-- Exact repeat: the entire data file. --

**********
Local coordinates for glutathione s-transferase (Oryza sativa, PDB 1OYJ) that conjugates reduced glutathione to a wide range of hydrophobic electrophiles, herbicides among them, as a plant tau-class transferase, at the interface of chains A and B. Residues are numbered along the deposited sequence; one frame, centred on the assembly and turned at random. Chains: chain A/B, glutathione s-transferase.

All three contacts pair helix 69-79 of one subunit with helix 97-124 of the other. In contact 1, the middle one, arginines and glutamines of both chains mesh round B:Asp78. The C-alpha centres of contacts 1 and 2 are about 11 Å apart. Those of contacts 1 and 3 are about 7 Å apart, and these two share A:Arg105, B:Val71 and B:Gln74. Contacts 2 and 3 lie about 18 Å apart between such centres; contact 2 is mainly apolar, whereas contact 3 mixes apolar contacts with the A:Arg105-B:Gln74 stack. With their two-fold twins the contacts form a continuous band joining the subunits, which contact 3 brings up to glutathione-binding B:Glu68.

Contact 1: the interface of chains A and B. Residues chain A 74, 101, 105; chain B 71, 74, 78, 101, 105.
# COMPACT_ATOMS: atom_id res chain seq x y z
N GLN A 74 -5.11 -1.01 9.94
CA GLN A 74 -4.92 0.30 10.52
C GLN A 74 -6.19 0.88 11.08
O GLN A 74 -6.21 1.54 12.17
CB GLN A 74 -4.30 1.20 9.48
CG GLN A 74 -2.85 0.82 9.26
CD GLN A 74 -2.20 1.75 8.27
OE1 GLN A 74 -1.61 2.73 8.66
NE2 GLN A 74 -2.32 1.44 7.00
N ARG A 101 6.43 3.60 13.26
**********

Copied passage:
Local coordinates for glutathione s-transferase (Oryza sativa, PDB 1OYJ) that conjugates reduced glutathione to a wide range of hydrophobic electrophiles, herbicides among them, as a plant tau-class transferase, at the interface of chains A and B. Residues are numbered along the deposited sequence; one frame, centred on the assembly and turned at random. Chains: chain A/B, glutathione s-transferase.

All three contacts pair helix 69-79 of one subunit with helix 97-124 of the other. In contact 1, the middle one, arginines and glutamines of both chains mesh round B:Asp78. The C-alpha centres of contacts 1 and 2 are about 11 Å apart. Those of contacts 1 and 3 are about 7 Å apart, and these two share A:Arg105, B:Val71 and B:Gln74. Contacts 2 and 3 lie about 18 Å apart between such centres; contact 2 is mainly apolar, whereas contact 3 mixes apolar contacts with the A:Arg105-B:Gln74 stack. With their two-fold twins the contacts form a continuous band joining the subunits, which contact 3 brings up to glutathione-binding B:Glu68.

Contact 1: the interface of chains A and B. Residues chain A 74, 101, 105; chain B 71, 74, 78, 101, 105.
# COMPACT_ATOMS: atom_id res chain seq x y z
N GLN A 74 -5.11 -1.01 9.94
CA GLN A 74 -4.92 0.30 10.52
C GLN A 74 -6.19 0.88 11.08
O GLN A 74 -6.21 1.54 12.17
CB GLN A 74 -4.30 1.20 9.48
CG GLN A 74 -2.85 0.82 9.26
CD GLN A 74 -2.20 1.75 8.27
OE1 GLN A 74 -1.61 2.73 8.66
NE2 GLN A 74 -2.32 1.44 7.00
N ARG A 101 6.43 3.60 13.26